Workshop #2: Reflection on Story Walks

The benefits of story walks to child development

Story walks allow children to have a story from a book turn into a fun indoor or outdoor adventure, as they are looking for the next page, reading the story, and following the instructions provided at each page. They may fly to the next page, or look around for animal prints. This wonderful activity cultivates children’s four foundations in several ways. It contributes to their sense of belonging as they are able to be creative and show their uniqueness while collaborating with one another to finish the story. It helps support their well-being by adding to their physical activity, and by potentially being placed outdoors it helps increase their outdoor play time in a fun way. For engagement, storywalks use the environment as a third teacher, and it “plays a role in the quality of children’s exploration and play” (Ontario Ministry of Education, 2014, p.36). Finally, it encourages their ability to express themselves in various ways as there is no exact way to “buzz like a bee” or “act like you are building a fort”, they are able to dive into themselves and learn to express their imagination into physical movement, sound, etc.

In my experience with the story walk, I had a lot of fun and felt as if I developed a greater connection with my classmate Catrina, as we both decided to just be wild and have fun while we did the story walk. It contributed to my sense of belonging and well-being as I felt like it was a great way to form a fun connection with a classmate.

Here are some photos of us participating in the story walk set up by our professor:

Finding evidence of birds was a great activity to do as well, as it helped connect and engage with the environment around us.

The making of our ownstory walk

In the making of our story walk, it was an adventure in itself to find activities to do throughout the story. Which songs to sing, if we wanted finger play, onomatopeias, movement, etc. Two challenges we had were, first, we did not have enough room to have children “run” from one page to the next, and two, we had underestimated the noise our steps would have people making in the hallway.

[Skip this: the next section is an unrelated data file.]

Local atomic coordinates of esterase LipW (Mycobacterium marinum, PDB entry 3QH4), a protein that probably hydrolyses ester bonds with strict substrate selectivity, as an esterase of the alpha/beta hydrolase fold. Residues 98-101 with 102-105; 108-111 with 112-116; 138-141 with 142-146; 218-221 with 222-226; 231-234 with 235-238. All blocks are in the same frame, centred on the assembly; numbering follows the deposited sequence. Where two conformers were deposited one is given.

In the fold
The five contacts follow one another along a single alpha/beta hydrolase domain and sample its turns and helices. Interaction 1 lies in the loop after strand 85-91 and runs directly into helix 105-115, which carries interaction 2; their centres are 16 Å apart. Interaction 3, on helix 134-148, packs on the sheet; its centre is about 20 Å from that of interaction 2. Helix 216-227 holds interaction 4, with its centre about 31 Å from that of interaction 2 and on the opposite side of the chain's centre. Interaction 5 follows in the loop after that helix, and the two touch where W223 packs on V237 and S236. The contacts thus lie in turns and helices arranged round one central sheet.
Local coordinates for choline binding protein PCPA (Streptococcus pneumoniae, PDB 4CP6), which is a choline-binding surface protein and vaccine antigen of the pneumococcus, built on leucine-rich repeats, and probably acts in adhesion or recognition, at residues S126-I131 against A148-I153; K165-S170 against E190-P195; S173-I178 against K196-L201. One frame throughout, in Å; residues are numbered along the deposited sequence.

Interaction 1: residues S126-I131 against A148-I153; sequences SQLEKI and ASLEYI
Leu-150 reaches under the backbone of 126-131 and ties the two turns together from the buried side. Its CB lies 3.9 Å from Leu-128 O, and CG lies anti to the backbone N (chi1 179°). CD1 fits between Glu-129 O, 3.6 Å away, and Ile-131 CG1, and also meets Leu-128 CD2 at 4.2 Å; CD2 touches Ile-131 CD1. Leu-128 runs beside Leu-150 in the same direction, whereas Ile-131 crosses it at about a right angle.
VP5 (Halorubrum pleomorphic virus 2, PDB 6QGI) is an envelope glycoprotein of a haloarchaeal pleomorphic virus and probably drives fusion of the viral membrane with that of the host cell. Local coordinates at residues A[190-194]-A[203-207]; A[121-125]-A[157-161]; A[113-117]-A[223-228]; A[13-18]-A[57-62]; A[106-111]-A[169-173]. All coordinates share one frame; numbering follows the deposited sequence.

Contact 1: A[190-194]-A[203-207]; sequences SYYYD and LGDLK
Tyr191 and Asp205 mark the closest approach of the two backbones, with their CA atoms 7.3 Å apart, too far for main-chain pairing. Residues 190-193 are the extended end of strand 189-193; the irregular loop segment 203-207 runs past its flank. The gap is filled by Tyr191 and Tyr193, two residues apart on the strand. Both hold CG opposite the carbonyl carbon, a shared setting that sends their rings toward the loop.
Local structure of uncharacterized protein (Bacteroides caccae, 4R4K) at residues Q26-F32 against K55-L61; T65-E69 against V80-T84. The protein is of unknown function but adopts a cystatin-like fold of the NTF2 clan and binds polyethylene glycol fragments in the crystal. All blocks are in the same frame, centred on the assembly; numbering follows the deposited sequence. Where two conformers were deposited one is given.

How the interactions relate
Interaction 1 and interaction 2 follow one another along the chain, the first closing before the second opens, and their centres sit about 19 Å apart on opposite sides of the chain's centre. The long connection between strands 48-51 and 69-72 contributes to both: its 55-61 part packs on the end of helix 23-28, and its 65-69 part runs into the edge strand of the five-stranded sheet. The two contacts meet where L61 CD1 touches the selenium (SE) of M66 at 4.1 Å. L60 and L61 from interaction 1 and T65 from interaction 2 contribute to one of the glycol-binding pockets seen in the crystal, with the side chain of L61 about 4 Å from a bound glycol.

It was, however, a lot of fun to create, and I am sure that these challenges would not be challenges outdoors. Here are some of the pages from our story walk:

Our classmates’ story walks

Participating in the other story walks, it was so interesting to see the different placements of the stories, and how it could impact the fun in the steps between the pages. It was also interesting to see how different the ideas were, like in one group where they asked to think of what else looks like the moon. It made us wonder, and think, hmm.. maybe a rock? Maybe the sun? Maybe an orange?

Overall, the story walk was amazing to learn about and I cannot wait for the days I will be able to set this up for children at my daycare.


Ontario Ministry of Education. (2014). How does learning happen? Ontario’s pedagogy for the early years: A resource about learning through relationships for those who work with young children and their families. Toronto, ON: Ministry of Education.–03–23.pdf



My name is Ariane Gacionis, and I like to share pieces about sexual health, and I sometimes share some mindfulness.

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Ariane Gacionis

My name is Ariane Gacionis, and I like to share pieces about sexual health, and I sometimes share some mindfulness.